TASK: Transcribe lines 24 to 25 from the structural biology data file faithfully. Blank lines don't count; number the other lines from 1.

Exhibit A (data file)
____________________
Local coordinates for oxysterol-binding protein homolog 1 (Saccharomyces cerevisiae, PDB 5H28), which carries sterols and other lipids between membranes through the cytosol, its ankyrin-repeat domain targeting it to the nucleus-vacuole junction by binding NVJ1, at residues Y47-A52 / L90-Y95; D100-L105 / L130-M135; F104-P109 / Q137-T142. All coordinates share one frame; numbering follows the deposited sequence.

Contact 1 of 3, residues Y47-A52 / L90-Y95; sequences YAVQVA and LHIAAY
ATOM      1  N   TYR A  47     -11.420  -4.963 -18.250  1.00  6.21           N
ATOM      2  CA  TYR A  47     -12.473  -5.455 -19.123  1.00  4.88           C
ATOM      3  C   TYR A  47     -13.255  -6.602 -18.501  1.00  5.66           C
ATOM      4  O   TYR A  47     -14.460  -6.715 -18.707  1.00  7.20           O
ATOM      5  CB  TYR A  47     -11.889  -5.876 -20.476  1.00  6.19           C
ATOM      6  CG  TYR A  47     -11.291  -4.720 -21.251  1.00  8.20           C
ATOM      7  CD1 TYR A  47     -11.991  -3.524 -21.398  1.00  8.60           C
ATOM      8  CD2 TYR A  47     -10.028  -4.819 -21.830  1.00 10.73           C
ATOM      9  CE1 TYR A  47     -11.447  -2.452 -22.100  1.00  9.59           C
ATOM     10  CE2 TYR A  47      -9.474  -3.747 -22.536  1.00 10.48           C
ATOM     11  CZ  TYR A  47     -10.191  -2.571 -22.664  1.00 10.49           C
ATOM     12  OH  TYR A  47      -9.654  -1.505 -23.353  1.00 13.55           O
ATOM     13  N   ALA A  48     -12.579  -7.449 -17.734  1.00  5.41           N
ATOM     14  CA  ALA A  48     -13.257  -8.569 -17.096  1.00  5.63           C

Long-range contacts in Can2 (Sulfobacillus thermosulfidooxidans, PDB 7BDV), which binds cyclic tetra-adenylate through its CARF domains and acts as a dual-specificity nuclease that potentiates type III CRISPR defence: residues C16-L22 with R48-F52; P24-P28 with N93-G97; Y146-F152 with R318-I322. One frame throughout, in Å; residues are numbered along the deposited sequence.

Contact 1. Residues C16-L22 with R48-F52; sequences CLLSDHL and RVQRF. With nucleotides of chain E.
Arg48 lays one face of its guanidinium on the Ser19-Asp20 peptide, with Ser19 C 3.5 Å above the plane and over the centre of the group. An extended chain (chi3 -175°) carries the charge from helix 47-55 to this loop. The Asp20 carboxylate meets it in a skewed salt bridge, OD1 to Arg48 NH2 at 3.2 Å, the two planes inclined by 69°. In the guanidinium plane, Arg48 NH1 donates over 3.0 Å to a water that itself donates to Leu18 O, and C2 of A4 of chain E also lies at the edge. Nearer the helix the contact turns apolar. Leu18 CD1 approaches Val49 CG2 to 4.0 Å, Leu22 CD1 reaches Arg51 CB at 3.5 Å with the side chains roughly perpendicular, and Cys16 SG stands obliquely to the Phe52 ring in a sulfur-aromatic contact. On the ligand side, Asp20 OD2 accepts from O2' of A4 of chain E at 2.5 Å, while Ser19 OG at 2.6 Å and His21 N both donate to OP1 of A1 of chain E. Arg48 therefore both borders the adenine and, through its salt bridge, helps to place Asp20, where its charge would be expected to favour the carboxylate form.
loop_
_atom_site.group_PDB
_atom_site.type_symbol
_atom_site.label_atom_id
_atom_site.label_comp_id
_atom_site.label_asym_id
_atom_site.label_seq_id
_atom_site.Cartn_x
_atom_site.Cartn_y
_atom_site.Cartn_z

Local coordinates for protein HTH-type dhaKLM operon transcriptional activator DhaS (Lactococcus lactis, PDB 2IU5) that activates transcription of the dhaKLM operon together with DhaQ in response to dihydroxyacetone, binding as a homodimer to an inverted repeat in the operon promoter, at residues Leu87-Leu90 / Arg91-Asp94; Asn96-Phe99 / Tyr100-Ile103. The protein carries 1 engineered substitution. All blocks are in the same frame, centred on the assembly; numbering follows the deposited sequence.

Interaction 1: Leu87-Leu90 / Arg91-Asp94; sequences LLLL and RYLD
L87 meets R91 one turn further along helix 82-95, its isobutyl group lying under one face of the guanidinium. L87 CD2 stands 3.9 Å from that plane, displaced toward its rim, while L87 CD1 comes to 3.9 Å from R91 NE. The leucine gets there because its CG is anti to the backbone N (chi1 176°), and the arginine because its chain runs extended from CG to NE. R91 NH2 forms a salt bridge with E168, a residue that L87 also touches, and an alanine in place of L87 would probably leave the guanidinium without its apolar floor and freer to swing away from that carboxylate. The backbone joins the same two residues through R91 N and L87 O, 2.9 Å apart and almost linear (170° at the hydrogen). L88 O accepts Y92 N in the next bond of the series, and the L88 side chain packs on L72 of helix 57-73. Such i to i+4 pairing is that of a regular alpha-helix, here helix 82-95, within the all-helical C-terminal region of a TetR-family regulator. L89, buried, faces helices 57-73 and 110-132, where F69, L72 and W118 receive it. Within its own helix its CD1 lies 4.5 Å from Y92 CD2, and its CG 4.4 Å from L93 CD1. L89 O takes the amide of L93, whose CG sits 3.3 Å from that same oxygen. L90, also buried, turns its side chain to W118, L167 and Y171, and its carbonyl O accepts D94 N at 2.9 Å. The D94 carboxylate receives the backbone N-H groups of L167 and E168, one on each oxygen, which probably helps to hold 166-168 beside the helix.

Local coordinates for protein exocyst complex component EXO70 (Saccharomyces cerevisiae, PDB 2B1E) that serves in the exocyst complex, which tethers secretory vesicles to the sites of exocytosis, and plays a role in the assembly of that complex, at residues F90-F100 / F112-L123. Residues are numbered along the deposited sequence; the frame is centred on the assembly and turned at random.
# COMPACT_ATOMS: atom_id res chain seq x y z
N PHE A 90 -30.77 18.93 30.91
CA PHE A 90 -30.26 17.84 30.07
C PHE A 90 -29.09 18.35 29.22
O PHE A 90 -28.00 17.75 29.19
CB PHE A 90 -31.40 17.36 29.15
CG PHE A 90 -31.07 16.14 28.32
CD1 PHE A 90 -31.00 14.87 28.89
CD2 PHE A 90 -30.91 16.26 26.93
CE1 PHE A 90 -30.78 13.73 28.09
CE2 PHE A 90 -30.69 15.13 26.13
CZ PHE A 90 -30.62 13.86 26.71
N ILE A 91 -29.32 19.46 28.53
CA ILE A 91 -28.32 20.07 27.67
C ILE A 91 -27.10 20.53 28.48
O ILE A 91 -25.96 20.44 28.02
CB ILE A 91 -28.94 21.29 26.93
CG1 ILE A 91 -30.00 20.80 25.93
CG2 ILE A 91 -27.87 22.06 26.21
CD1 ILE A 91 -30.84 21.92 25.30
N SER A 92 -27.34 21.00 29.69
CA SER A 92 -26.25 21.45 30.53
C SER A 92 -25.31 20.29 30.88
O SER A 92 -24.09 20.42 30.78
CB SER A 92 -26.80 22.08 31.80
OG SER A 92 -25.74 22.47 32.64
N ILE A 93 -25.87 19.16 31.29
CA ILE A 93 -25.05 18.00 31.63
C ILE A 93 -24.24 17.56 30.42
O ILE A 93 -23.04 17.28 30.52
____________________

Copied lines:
_atom_site.label_comp_id
_atom_site.label_asym_id